Critical Commentaries: It begins when Dante is halfway through his life—35 years old, half of the biblical three score and ten—and he has lost his way. When Dante speaks of having strayed from the right path, the reader should not assume that Dante has committed any specific sin or crime.

Throughout the poem, Dante is advocating a strict adherence to medieval Catholic theology: Man must consciously strive for righteousness and morality. In its simplest terms, Man can often become so involved with the day-to-day affairs of simply living that he will gradually relapse into a sort of lethargy in which he strays from the very strict paths of morality.

For Dante, Man must always be aware intellectually of his own need to perform the righteous act. Therefore, Sin is a perversion of the intellect. Throughout the poem, the classical poet Virgil stands for human reason and human virtue, two admirable characteristics in themselves, but alone they are not enough to gain salvation. Through his poetry, his high ethics and morals, and the mere fact that he, in his Aeneid, had already made a journey through Hell in the person of Aeneas, Virgil is the perfect guide for Dante.

Likewise, he has not spoken to a mortal since his death, and thus is unaccustomed to talking. And it is a common belief that a spirit cannot speak to a human until that human first speaks to the spirit—a custom used by Hamlet in approaching the ghost of his father. Glossary True Way the way of God. Lombard a native or inhabitant of Lombardy. Mantuan from Mantua. King of Time Christ. But Dante wonders if he is truly worthy to make the journey: He recalls that Aeneas, and also St. Paul, made the journey, and he feels unworthy to be included in this noble group: Virgil says that Beatrice wept as she pleaded, and Virgil eagerly obeyed her instructions and rescued Dante, so they are ready to begin their journey.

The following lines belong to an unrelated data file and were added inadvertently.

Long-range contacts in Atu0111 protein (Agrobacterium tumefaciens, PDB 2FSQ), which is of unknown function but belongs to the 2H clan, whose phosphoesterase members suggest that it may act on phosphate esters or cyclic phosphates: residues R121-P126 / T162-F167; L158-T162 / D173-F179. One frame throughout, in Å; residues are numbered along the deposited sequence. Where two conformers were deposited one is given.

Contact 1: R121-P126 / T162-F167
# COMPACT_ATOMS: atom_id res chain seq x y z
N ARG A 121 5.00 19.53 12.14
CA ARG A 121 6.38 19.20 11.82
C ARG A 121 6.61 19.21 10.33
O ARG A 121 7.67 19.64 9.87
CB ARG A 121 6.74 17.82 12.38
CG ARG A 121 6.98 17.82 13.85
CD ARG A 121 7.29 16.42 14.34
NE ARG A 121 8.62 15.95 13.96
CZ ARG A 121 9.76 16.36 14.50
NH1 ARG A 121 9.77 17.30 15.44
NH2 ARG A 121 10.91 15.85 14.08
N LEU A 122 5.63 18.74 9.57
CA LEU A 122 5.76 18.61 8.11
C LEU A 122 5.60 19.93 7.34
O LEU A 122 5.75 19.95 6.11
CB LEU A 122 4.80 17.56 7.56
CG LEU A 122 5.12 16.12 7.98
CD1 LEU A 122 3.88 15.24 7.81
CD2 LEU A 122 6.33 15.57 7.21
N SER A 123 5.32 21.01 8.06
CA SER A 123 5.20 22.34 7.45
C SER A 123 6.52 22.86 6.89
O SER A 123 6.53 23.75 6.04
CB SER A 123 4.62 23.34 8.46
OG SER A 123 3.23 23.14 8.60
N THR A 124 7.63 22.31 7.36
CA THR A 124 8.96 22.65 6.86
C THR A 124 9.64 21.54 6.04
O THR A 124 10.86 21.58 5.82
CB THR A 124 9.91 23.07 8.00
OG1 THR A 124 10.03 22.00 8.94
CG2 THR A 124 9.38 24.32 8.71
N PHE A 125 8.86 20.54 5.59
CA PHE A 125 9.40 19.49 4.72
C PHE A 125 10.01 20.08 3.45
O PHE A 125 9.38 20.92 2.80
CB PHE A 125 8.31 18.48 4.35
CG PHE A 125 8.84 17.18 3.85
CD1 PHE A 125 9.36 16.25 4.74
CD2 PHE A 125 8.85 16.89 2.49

Lucia, and Beatrice—all care for him. Dante is reassured and tells Virgil to lead on and he will follow. Commentary As noted in the last commentary, this is the introduction to the Inferno. In later parts, the Purgatorio and the Paradiso, Dante will invoke Christian deities to help him, but here he does not invoke them concerning Hell. Instead, he turns to the classical Muses, to Genius, and to Memory. In his short invocation, he mentions two others who have gone before him, Aeneas and St.

Paul, and the reference is to his vision of Hell, as recorded in a widely circulated work of the Middle Ages the fourth-century apocryphal book known as The Apocalypse of Paul, which Dante had evidently read , and the empire is represented by Aeneas who descended into Hell to consult his father Anchises to learn about the future greatness of the Roman people and the foundation of the Roman Empire. This preoccupation with the papacy and the empire will continue throughout the entire Inferno.

Inferno Note that the name of the Virgin Mary is by allusions—that is, her name is never mentioned directly. Neither will the name of Jesus ever be mentioned in this unholy place—only by allusion. And while Beatrice is mentioned in Line , she is never mentioned by name again.

Glossary Muses the nine goddesses who preside over literature and the arts and sciences. Apostolate Aeneas the office, duties, or peroid of activity of an apostle. Paul St. Paul; original name Saul died c. Limbo in some Christian theologies, the eternal abode or state, neither Heaven nor Hell, of the souls of infants or others dying in original sin but free of grievous personal sin; or, before the coming of Christ.

Seraphim any of the highest order of angels, above the cherubim. Lady in Heaven Virgin Mary. Lucia St.

Dante. The Divine Comedy. Inferno Canto 1

Lucia, messenger of the Virgin Mary, patron saint of eyesight; here, represents Divine Light. Rachel an Old Testament figure; here, she is said to represent Contemplative Life. Dante does not fully understand the meaning of the inscription and asks Virgil to explain it to him.